Seeking suggestion

Patty and I are planning on a trip to Yellowstone this summer for two weeks. Initially thought about flying out to Jackson Hole and fish there for a couple of days and then move onto Cody, Cooke City and end our trip in West Yellowstone. Then I realize that we might not truly enjoy the experiences if we bounce around too much.

Currently, I'm just thinking about staging our trip in one or two area (West Yellowstone and Cody) and throw in as many different fishing experiences as possible.

Any suggestions on itinerary, timing, guide services and etc..? Thanks in advance for your help...


  1. before I moved to Chicago. i spent every september vacation in jellystone. There is obviously alot of water to fish, but if I went back there is only one place I would go. Slough creek, second meadow. I can give you some more info on other spots if you'd like. I even have an old employee who guides on the yellowstone. The fishing outside of the park is better than in. unless you WALK. almost anything you can drive up to is mediocre. I reccommend a guided trip outside the park on the yellowstone or gallatin, floating. A hike into slough creek if you can do it and maybe the yellowstone under the lake. There are some smaller creeks that are quite good, I'll look at my notes and get back to you.

  2. Thanks Lee. Yeah, the Slough creek is defintely on my list. There are quite a few outfits that specializing in pack trip to the creek using horses. Thinking about doing 3days trip. Looking forward to your note...

  3. This comment has been removed by the author.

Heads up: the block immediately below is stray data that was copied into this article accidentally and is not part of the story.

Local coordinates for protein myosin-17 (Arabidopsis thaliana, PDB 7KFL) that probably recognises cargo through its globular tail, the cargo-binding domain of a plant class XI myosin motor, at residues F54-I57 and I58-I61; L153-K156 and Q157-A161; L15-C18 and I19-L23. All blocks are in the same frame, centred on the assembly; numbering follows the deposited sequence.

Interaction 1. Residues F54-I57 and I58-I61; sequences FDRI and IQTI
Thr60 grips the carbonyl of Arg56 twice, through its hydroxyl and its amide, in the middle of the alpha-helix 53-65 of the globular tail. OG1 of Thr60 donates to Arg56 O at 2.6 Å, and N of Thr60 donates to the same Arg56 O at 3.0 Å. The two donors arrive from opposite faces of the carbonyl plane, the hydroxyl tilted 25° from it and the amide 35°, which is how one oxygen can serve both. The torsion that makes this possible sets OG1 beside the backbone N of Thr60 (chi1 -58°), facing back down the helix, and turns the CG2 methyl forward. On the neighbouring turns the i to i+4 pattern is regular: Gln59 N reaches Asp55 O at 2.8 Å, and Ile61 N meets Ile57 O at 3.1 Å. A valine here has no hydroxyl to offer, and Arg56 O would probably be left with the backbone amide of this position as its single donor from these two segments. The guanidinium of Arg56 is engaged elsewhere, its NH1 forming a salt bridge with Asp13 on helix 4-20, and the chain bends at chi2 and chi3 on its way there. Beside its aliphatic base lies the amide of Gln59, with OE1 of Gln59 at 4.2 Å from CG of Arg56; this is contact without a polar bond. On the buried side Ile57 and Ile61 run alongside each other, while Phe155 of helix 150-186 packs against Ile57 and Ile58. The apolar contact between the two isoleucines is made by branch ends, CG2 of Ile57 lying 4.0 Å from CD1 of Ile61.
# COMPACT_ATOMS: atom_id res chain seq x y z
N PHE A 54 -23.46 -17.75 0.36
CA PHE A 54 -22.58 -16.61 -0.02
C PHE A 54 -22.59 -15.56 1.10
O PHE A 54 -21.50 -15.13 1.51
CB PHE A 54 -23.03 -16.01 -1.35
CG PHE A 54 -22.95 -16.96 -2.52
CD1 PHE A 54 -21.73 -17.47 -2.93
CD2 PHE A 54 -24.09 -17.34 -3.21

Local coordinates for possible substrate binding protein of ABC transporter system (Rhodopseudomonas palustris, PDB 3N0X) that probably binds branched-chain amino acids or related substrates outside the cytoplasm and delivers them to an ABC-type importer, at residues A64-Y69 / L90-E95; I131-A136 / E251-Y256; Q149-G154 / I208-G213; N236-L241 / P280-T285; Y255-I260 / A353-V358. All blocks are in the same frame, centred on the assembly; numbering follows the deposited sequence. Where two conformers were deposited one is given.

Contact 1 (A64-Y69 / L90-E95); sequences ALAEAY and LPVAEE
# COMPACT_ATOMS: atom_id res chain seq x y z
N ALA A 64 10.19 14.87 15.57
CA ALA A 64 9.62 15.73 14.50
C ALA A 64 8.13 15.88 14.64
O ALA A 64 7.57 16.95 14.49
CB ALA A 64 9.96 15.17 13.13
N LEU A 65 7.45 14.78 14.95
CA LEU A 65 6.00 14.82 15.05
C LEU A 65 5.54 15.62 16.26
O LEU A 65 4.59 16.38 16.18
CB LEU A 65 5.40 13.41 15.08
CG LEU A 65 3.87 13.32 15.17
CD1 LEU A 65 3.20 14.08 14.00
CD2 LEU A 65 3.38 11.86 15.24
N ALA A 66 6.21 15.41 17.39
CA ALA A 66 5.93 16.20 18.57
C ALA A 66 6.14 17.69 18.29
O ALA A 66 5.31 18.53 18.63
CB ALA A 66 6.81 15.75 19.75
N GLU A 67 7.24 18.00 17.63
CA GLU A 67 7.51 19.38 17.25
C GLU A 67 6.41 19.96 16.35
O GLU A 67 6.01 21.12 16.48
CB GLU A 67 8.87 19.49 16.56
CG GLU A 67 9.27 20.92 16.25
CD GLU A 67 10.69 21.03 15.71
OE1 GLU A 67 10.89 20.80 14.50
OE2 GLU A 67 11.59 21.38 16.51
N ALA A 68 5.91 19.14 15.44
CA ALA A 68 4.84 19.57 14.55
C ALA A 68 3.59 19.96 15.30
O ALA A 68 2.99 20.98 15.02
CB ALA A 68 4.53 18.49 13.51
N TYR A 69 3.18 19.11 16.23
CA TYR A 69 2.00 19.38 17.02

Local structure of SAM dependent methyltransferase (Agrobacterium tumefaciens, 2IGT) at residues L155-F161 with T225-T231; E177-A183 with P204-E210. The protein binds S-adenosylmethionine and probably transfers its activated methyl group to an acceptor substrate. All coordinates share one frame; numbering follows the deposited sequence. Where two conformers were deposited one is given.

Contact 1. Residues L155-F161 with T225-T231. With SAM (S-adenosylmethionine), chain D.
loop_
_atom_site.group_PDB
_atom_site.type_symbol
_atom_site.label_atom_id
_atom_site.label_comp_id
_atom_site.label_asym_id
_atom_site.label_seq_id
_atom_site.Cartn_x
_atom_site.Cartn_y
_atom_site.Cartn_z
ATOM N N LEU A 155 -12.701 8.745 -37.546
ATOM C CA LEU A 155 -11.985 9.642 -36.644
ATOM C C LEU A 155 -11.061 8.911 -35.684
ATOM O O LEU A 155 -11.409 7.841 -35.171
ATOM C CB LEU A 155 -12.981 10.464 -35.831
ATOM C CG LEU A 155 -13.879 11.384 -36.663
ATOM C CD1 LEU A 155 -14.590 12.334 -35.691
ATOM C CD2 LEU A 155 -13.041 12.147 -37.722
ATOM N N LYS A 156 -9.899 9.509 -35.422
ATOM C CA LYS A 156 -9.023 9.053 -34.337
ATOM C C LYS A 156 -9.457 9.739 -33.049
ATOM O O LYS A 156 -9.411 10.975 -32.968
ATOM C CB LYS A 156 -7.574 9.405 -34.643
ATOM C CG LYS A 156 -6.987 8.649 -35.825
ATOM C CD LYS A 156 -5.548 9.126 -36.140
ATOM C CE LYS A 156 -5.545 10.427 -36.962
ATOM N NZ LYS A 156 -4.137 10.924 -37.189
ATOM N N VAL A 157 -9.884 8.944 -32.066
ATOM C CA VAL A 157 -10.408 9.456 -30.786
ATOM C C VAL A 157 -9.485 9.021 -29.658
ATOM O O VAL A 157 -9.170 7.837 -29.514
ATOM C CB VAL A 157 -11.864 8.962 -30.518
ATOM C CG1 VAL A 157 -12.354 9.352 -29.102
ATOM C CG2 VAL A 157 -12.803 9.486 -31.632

4. Charles, this is from a talk I did at Orvis on small stream yellowstone fishing.....
    p.s. I've heard the pack trips into slough are awesome. I once saw jimmy Carter on one. You dont need to do that however as the hike in is not difficult nor steep just long. If it was a choice between a pack and float trip. i would reccommend the float for a day. Anyway here's the info. i hope it will be useful to anyone else interested in the park

    Cascade Creek: Meadow stream full of cutts in the north-central part of the park. Take the Howard Eaton Trail one-half mile west of Canyon Junction. The stream parallels the trail more or less. Cascade Lake lies at the end of the trail about five miles in.

    Fan Creek: West side of park, 20+ miles north of West Yellowstone. Reach this Gallatin feeder from Fawn Pass Trail onto the Sportsman Lake Trail. Fan Creek is a great place to see moose or bear. Fan Creek is a smallish meadow stream but holds some nice cutts and rainbows with a few solid browns.

    Duck Creek: West side of park, up Highway 191, then east on Duck Creek Road. Wide, shallow stream that winds its way back and forth, slowly, through wide grassy fields. Most anglers bump nymphs up tight to the bank and on bottom to reach the athletic, big rainbows and browns and brook trout.

    Obsidian Creek: At Indian Creek Campground south of Mammoth near the Gardner River. Small brook trout for sure but it's a great place to teach kids how to fish. The river stops and starts in the down-timber forest, then smoothes out through the open meadows.